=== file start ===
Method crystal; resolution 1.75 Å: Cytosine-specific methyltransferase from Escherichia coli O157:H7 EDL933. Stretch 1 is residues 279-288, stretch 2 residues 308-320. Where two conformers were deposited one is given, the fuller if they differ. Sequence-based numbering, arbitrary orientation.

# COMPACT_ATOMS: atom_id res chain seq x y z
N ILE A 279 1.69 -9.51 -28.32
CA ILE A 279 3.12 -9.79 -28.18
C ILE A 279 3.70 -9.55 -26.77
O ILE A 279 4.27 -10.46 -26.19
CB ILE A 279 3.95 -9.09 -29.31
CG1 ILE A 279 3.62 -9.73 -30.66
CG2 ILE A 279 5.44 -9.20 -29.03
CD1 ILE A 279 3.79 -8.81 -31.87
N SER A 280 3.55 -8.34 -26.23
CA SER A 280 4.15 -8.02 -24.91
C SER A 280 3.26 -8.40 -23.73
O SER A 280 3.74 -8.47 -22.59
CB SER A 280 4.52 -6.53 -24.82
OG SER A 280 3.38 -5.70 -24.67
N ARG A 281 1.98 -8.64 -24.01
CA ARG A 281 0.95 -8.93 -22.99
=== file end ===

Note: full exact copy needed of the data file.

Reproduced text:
Method crystal; resolution 1.75 Å: Cytosine-specific methyltransferase from Escherichia coli O157:H7 EDL933. Stretch 1 is residues 279-288, stretch 2 residues 308-320. Where two conformers were deposited one is given, the fuller if they differ. Sequence-based numbering, arbitrary orientation.

# COMPACT_ATOMS: atom_id res chain seq x y z
N ILE A 279 1.69 -9.51 -28.32
CA ILE A 279 3.12 -9.79 -28.18
C ILE A 279 3.70 -9.55 -26.77
O ILE A 279 4.27 -10.46 -26.19
CB ILE A 279 3.95 -9.09 -29.31
CG1 ILE A 279 3.62 -9.73 -30.66
CG2 ILE A 279 5.44 -9.20 -29.03
CD1 ILE A 279 3.79 -8.81 -31.87
N SER A 280 3.55 -8.34 -26.23
CA SER A 280 4.15 -8.02 -24.91
C SER A 280 3.26 -8.40 -23.73
O SER A 280 3.74 -8.47 -22.59
CB SER A 280 4.52 -6.53 -24.82
OG SER A 280 3.38 -5.70 -24.67
N ARG A 281 1.98 -8.64 -24.01
CA ARG A 281 0.95 -8.93 -22.99